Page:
Q. If you could turn the clock back on one aspect of technology -- examples e-mail, automated phone systems, cell phones, PDAs, etc. -- what would you most like to see go away?

A. The Internet. While I use the Internet daily and it does have many benefits, we as a society may have been better off without it. It has taken away the personal touch of customer service, closed local brick and mortar businesses which provided local jobs and expertise that could not compete with the price of an online virtual store, opened up a new world of fraud and identify theft. It has allowed things into our homes that have broken up marriages and corrupted our conscience. The convenience of it is great, but the unintended cost of local jobs, marriages and other issues is very high.

Q. What is your favorite work-related gadget?

A. I do not have a gadget. My laptop is what I use the most.

Q. What was the last book you read? Do you have things you read daily or regularly?

A. "The Noticer," by Andy Andrews. I read several chapters of the Bible each day. I also read The Albany Herald every morning to get my local news since I do not watch a lot of TV.

Q. I'm up and going by? And what is your morning routine?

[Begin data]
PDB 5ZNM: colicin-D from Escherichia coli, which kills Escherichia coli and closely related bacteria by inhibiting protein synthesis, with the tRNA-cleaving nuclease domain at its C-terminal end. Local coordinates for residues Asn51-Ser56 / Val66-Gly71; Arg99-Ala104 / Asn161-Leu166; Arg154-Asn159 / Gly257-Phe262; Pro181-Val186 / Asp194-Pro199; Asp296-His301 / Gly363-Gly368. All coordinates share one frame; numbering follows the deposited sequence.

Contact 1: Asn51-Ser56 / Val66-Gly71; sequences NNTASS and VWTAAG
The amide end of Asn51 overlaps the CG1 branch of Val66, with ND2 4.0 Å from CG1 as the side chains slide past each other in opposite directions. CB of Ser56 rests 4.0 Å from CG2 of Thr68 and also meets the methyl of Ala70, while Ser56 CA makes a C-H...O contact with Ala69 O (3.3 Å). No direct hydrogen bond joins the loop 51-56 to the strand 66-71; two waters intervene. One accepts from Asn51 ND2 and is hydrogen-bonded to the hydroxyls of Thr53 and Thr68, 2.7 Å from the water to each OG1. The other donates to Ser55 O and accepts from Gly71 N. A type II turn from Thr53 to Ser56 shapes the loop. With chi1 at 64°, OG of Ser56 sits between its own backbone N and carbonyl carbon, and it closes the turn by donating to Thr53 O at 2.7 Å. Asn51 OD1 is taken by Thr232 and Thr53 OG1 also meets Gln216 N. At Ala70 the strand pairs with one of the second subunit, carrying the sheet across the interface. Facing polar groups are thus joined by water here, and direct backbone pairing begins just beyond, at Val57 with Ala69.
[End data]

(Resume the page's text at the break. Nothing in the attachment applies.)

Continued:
A. 6:30 AM. I wake the kids up, have a cup of coffee, a bowl of cereal and read the paper. Then I'm off to take the kids to school and go to my office.

Q. Favorite hobbies or activity outside work?

A. My hobbies and activities revolve around my family and church. I enjoy playing ball, swimming, fishing, hunting, singing and bike riding. Whatever my family and I can do together is what I want to do. I also enjoy planting a vegetable garden, making wood cutouts of photos and teaching an adult Sunday School Class.

Q. If you could take back one business decision you made in your career, what would it be?

A. While any business owner has decisions they regret, I do not have one that stands out above another.

Q. Best thing about your job?

A. Getting to know my customers and feeling like I make a difference in their lives and futures. I really see my customers more as friends. I want them to succeed in their lives and families.

Q. Worst thing about your job?

A. The stress. As a small business owner, you are the bookkeeper, personnel department, marketing department, service department, finance department, technology department, maintenance person, sales person, team leader and sometimes counselor. It is extremely difficult managing it all while staying focused on growing a profitable business.